4. Haythornthwaite et al., Heavy Positive Ion Groups in Titan's Ionosphere from Cassini Plasma Spectrometer IBS Observations, eprint arXiv:2009.08749

5. López-Puertas et al., Large Abundances of Polycyclic Aromatic Hydrocarbons in Titan's Upper Atmosphere, ApJ, 2013, doi:10.1088/0004-637X/770/2/132

How to cite: Haythornthwaite, R., Coates, A., Jones, G., Wellbrock, A., Waite, H., Vuitton, V., and Lavvas, P.: Heavy positive ion groups in Titan's ionosphere: Cassini Plasma Spectrometer IBS observations, EGU General Assembly 2021, online, 19–30 Apr 2021, EGU21-2726,, 2021.

Lauriane Soret, Zachariah Milby, Jean-Claude Gérard, Nick Schneider, Sonal Jain, and Birgit Ritter

The discrete aurorae on Mars were discovered with the SPICAM spectrograph on board Mars Express. Now, they have been analyzed in detail using the much more sensitive MAVEN/IUVS imaging spectrograph.

This presentation gives a summary of the very latest results obtained by Schneider et al. and Soret et al. on this topic.

The main conclusions are the following:

  • the number of auroral event detections has considerably increased since the Mars Express observations;
  • many detections have been made outside of the Southern crustal magnetic field structures;
  • the MUV spectrum shows the same emissions as those observed in the dayglow, with similar intensity ratios;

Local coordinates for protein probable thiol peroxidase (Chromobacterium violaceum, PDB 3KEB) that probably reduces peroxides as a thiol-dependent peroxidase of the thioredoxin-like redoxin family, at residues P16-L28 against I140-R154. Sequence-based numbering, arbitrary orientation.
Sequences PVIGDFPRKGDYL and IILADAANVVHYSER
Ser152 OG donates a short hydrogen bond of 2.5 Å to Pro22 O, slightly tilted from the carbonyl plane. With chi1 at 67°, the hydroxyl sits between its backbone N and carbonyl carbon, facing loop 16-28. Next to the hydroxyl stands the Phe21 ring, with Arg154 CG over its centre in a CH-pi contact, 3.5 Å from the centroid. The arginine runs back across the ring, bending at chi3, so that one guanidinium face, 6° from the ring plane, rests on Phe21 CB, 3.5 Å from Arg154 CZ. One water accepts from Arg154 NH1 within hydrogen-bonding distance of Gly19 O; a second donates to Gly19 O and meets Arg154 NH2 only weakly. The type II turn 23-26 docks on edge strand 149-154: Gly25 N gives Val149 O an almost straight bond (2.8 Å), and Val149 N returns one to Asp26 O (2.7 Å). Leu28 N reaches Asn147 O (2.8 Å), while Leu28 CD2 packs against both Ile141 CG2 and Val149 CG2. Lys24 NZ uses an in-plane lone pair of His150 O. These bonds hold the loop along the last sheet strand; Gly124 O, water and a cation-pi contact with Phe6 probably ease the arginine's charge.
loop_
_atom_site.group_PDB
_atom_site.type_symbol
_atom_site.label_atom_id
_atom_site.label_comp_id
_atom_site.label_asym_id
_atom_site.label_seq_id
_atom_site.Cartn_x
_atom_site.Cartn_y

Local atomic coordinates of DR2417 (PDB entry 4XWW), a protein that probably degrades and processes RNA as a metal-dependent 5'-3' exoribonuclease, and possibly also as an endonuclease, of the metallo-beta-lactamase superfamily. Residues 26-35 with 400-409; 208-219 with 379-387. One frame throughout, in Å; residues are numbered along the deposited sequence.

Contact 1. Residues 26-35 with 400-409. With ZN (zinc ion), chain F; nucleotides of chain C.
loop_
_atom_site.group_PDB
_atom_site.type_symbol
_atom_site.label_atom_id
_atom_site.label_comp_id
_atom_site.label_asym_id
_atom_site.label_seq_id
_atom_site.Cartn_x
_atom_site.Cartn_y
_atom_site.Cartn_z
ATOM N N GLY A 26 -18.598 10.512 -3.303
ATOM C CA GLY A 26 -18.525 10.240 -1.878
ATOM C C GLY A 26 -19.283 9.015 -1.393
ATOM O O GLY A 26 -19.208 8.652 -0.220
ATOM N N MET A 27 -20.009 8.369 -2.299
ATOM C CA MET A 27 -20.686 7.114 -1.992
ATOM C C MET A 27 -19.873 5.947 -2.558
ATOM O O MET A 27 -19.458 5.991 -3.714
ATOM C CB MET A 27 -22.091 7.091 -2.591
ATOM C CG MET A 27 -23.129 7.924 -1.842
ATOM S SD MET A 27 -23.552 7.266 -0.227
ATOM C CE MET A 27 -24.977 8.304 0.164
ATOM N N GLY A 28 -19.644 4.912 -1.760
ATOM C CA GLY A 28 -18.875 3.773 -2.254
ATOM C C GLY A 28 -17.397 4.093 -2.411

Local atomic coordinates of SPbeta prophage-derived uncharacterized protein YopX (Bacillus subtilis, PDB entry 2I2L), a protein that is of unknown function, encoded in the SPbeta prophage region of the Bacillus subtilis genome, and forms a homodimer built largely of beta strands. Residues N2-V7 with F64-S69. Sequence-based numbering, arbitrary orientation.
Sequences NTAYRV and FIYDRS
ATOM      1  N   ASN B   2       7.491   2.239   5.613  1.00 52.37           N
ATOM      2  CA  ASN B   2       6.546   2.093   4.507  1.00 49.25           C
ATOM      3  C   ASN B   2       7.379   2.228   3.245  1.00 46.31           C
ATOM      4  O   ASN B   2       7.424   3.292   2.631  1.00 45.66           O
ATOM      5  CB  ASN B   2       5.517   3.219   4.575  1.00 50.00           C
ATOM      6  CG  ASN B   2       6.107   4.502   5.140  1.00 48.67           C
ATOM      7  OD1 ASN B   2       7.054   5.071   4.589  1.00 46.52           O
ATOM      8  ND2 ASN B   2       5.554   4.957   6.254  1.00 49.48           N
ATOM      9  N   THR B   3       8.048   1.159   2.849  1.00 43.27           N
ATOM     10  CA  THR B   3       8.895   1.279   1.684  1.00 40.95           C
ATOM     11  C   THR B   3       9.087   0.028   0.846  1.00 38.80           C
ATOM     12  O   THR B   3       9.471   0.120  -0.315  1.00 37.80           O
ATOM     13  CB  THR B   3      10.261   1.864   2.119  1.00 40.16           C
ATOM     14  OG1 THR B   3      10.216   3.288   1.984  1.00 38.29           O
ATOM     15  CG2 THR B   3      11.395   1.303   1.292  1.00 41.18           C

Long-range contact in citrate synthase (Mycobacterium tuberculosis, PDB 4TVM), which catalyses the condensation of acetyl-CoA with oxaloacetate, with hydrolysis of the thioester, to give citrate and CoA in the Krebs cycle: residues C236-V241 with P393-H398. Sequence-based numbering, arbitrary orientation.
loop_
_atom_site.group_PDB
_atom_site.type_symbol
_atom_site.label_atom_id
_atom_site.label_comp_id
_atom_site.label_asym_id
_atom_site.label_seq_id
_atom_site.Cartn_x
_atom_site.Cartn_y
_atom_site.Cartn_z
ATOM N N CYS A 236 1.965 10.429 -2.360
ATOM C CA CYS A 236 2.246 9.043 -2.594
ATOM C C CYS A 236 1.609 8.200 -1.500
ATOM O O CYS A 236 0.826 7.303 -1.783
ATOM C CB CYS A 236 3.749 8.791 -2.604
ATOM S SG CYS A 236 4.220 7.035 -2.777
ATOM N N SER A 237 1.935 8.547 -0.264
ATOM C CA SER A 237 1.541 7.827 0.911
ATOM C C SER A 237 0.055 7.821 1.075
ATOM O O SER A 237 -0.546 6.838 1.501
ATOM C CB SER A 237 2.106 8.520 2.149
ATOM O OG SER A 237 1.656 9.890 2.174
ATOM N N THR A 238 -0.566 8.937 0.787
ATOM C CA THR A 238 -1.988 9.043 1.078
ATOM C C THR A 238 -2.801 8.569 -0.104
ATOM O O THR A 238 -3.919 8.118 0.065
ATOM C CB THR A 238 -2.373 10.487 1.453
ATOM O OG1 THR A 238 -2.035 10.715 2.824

• the Vegard-Kaplan bands of N2 have been observed for the first time in the Martian aurora;
  • the CO Cameron and the CO2+ UVD emissions occur at the same altitude;
  • the OI emission at 297.2 nm has been analyzed;
  • the CO Cameron/CO2+ UVD ratio is quasi-constant;
  • intensities are higher in B-field regions;
  • auroral emissions are more frequent in the pre-midnight sector;
  • the altitude of the emission layer is independent of local time and presence or absence of a crustal magnetic field;
  • the altitude of the emission layer varies moderately with season (atmospheric effect);
  • the events are spatially correlated with an increase in the flux of energetic electrons simultaneously measured by the MAVEN/SWEA (Solar Wind Electron Analyzer) detectors;
  • the peak altitude of the emission is in good agreement with that expected from the average electron energy.

How to cite: Soret, L., Milby, Z., Gérard, J.-C., Schneider, N., Jain, S., and Ritter, B.: All that is known about Mars discrete aurorae so far, EGU General Assembly 2021, online, 19–30 Apr 2021, EGU21-5187,, 2021.

Yuki Nakamura, Naoki Terada, Hiromu Nakagawa, Shotaro Sakai, Sayano Hiruba, Ryuho Kataoka, Kiyoka Murase, and François Leblanc